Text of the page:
Fox News was the first to break the cellphone video Saturday night. Criticism of how the hanging was handled soon followed. “It was a different angle of what we had already seen,” explained David Rhodes, vice-president news at Fox News Channel, in a Reuters news report. “It was useful because there’s some audio on it that you didn’t necessarily hear in the previous version, and it’s a fuller picture as to what was happening. You can hear all the principals speaking.”

The clip appeared on the CBC’s Sunday newscast: the network translated the heated exchanges between Hussein and his guards but blacked out before the trap door opened. What was said, Burman feels, was an extremely important part of the story. “There was no hesitation on our part to broadcast that.”

Whether the video really added much context is debatable, says Mike Gasher, director of the Concordia University’s Department of Journalism. “I watched it a couple of times but it was so bad in terms of quality it was hard to know what was going on,” he says. “Is any journalistic purpose served by showing these images, especially when they were as rough as they were and the language was in Arabic and most of the Canadian audience wouldn’t understand?”

Many newspaper editors took a similar stance, citing the blurriness of the images as to why they were largely ignored in print. Others said anything not already seen before would be too gory to publish anyway.

The Globe and Mail did not print on Sunday. On New Year’s Day it used stills only from the state-released video. Brian Kerrigan works in the Globe’s photo department and discussed the cellphone images with colleagues when they arrived at the paper on January 3. Ultimately, they decided that the shots were not an option for the Globe. “You have to take into consideration your readership,” Kerrigan explains. “It’s one thing for folks like us who see this every day; it’s another for folks who see it on their breakfast table.”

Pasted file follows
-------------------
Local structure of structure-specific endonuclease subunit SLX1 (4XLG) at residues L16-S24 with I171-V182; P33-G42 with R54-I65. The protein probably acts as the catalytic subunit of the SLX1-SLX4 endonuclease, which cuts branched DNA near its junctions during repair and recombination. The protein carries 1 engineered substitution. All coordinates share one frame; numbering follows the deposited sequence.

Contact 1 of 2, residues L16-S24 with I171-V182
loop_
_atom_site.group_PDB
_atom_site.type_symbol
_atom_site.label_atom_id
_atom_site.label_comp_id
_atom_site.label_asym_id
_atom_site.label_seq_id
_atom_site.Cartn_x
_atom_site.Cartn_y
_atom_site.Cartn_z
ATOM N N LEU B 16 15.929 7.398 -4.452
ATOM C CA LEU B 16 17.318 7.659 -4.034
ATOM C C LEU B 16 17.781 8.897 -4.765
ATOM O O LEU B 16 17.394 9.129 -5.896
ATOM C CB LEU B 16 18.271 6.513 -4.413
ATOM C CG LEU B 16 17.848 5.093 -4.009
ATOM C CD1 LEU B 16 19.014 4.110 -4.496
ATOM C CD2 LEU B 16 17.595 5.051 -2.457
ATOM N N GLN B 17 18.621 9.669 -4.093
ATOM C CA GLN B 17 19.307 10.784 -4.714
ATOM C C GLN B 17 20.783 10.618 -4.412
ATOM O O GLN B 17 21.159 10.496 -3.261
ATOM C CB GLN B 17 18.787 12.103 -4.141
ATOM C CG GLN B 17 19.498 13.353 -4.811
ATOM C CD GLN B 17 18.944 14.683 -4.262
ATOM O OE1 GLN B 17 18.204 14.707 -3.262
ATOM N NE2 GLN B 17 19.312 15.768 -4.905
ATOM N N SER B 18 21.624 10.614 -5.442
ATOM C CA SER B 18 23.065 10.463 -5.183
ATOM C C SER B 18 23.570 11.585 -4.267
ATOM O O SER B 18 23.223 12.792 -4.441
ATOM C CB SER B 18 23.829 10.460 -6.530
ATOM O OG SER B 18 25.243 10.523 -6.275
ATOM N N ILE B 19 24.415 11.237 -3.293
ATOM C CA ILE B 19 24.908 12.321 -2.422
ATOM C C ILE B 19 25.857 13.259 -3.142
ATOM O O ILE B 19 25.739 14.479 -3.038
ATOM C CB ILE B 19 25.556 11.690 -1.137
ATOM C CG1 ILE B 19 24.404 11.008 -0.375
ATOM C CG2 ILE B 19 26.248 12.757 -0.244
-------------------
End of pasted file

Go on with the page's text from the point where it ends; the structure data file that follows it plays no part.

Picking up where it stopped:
The Globe’s photo department tracks daily the covers of major papers around the world and Kerrigan was shocked when he saw the Guardian’s huge, explicit front page picture on New Year’s Day. The shot drew feedback from over 200 readers. In a January 8 column, the Guardian’s readers’ editor, Ian Mayes, quoted the deputy editor on duty at the time of the video’s release as saying: “We had seen the controlled, manipulated and sanitised version of the event put out by the Iraqi government. This was the version they did not want us to see.”

Guardian editor Alan Rusbridger added: “It is a shocking image of a repellent act and we have used it unflinchingly. I believe you have a duty to show such repellent acts, especially when your government is involved in the process by which they came about. This event had been mischaracterised on the first day. If you look at the video, which I did before we published this picture, then you have an entirely different impression.”

Saddam Hussein was buried at 4 a.m. local time, New Year’s Eve near his birthplace in Tikrit, Iraq. About 100 people watched as his body was lowered into the ground. The following day, the Toronto Star, like many other papers, ran a photo of Iraqi grievers, heads bowed, crowded around the flag-draped grave: page A3.